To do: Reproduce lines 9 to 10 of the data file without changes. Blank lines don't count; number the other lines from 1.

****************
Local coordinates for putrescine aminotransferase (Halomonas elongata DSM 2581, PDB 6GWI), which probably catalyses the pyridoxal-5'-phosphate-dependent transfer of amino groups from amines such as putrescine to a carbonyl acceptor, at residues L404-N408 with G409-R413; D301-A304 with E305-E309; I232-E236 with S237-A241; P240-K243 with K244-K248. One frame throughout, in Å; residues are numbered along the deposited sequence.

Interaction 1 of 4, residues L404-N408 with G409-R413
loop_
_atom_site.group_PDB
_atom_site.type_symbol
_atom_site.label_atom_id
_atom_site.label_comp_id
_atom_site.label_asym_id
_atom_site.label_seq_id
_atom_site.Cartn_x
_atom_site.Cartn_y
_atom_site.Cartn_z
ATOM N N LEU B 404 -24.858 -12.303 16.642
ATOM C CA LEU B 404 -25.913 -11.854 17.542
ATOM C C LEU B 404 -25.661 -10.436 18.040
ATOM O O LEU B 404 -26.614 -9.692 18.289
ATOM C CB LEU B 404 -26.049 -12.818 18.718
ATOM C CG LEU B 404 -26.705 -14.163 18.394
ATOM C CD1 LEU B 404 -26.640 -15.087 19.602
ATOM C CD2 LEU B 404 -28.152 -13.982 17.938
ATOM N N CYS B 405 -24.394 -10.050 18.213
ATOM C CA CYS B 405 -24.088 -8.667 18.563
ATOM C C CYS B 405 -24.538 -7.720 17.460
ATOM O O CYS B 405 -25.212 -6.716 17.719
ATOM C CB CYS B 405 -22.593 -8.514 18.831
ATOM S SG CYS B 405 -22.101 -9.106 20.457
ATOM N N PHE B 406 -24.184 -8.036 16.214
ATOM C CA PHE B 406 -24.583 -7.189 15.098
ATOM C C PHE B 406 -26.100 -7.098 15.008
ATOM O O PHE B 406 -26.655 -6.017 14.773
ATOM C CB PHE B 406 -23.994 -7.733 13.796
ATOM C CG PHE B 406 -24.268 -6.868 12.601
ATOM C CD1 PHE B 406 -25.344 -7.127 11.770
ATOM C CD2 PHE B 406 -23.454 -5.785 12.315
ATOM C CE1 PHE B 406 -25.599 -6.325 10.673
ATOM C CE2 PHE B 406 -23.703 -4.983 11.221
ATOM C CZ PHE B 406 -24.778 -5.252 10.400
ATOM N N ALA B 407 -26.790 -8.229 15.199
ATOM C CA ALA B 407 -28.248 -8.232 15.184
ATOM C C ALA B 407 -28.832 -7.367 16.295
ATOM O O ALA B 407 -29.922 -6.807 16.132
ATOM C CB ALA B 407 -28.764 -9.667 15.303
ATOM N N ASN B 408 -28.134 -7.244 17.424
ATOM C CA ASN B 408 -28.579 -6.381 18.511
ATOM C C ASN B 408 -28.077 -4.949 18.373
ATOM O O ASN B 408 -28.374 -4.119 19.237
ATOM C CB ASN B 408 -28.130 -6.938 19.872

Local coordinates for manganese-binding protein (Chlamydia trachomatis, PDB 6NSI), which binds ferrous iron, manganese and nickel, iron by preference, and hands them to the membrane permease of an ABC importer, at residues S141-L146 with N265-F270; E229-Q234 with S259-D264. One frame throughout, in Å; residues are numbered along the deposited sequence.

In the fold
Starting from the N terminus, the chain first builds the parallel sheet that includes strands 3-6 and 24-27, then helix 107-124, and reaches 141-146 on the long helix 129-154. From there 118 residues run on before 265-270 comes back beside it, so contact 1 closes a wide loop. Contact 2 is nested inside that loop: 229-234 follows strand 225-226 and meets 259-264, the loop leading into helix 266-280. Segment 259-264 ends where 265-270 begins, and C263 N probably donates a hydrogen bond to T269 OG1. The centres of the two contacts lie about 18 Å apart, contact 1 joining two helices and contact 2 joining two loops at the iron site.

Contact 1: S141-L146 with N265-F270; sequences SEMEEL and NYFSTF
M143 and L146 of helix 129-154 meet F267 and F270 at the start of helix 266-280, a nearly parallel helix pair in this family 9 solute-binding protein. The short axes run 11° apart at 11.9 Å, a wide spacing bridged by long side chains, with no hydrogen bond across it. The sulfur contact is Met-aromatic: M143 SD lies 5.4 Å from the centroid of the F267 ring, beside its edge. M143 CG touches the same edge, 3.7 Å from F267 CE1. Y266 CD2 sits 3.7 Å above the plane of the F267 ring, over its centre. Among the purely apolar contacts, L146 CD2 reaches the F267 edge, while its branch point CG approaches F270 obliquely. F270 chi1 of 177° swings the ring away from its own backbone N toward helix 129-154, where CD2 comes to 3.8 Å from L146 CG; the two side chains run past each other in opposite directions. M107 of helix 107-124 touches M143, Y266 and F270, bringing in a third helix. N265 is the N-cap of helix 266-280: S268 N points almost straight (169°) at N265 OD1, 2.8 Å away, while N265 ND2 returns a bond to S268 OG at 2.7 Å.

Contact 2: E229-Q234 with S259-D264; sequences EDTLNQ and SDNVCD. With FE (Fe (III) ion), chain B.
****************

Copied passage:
_atom_site.label_seq_id
_atom_site.Cartn_x